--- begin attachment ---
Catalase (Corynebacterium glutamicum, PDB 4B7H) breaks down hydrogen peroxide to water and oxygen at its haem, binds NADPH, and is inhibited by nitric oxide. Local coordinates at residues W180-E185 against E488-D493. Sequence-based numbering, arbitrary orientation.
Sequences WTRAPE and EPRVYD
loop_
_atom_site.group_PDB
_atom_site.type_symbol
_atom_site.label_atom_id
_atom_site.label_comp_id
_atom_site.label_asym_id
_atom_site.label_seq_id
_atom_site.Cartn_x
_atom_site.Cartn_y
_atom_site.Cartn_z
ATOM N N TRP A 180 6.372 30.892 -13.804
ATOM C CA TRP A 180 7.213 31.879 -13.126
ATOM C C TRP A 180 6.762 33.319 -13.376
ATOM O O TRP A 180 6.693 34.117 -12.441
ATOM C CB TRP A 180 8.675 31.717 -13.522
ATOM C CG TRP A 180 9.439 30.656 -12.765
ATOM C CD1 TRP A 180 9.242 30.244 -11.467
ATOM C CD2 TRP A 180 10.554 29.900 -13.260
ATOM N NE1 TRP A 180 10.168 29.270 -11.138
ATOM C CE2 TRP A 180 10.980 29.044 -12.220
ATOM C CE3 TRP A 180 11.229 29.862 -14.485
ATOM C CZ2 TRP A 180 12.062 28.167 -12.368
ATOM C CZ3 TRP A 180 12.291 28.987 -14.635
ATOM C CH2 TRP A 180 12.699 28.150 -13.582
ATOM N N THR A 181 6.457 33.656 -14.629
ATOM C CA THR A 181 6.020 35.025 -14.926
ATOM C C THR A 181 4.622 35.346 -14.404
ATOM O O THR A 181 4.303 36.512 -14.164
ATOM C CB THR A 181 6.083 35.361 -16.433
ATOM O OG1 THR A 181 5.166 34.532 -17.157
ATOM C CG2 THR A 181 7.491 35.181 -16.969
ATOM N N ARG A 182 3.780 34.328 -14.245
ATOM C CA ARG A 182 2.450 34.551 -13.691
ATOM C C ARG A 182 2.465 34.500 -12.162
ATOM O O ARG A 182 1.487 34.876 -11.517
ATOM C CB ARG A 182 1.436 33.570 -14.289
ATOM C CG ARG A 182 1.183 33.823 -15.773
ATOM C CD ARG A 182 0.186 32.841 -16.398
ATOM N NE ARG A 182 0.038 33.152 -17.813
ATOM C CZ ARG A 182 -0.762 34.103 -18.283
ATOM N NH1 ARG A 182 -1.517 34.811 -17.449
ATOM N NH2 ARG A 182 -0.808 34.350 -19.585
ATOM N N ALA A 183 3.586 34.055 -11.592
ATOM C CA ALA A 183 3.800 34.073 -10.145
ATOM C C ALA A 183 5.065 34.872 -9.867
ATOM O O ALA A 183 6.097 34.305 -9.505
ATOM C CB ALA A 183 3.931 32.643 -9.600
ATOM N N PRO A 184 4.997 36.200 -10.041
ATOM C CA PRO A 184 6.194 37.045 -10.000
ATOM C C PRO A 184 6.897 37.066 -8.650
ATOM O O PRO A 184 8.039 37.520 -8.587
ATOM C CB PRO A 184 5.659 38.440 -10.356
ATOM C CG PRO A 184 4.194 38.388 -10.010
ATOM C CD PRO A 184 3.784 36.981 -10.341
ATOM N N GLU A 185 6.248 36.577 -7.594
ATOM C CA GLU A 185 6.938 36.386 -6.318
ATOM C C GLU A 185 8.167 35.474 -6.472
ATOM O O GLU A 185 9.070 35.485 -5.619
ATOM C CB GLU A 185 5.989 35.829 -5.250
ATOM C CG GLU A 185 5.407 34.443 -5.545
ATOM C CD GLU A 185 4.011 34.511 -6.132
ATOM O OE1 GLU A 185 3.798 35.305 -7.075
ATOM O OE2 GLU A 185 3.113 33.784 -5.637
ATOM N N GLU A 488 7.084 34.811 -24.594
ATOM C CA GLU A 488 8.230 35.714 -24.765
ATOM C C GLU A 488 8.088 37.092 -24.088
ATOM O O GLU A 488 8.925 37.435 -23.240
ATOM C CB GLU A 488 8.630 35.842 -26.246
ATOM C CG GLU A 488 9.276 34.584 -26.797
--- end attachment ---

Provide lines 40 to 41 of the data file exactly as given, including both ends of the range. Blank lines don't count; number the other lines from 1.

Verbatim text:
ATOM C CD ARG A 182 0.186 32.841 -16.398
ATOM N NE ARG A 182 0.038 33.152 -17.813